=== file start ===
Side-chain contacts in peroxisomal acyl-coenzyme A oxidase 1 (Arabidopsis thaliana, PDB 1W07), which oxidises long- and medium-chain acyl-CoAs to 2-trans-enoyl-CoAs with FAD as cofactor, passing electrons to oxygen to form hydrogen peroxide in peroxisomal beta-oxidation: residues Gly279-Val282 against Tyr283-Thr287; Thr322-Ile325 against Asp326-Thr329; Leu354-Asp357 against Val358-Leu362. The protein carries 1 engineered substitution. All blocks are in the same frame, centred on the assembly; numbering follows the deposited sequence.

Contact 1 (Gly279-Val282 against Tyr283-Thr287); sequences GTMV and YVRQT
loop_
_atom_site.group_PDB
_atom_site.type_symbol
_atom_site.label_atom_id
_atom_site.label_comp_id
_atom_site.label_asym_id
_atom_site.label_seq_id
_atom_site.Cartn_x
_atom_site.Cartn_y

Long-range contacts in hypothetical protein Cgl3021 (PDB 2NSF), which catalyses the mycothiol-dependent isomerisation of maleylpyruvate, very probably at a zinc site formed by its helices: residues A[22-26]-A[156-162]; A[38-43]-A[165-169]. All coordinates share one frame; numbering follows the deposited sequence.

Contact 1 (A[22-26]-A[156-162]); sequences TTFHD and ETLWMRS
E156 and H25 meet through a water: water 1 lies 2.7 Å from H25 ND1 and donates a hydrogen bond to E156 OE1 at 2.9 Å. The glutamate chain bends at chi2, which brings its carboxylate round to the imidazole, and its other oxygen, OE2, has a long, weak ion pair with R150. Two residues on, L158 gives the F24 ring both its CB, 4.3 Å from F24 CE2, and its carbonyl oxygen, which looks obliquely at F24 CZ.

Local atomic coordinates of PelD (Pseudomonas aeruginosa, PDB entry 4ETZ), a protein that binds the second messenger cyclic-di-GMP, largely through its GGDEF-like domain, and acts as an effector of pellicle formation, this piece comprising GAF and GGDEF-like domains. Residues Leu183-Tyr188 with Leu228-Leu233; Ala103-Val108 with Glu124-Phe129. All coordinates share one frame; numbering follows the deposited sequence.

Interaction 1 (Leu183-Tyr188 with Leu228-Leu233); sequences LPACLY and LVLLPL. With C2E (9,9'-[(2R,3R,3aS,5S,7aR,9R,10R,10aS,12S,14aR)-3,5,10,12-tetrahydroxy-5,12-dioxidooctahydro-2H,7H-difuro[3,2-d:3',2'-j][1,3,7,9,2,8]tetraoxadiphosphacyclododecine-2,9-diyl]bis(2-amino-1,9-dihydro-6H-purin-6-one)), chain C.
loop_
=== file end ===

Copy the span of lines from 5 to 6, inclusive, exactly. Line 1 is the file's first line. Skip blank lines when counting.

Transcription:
_atom_site.type_symbol
_atom_site.label_atom_id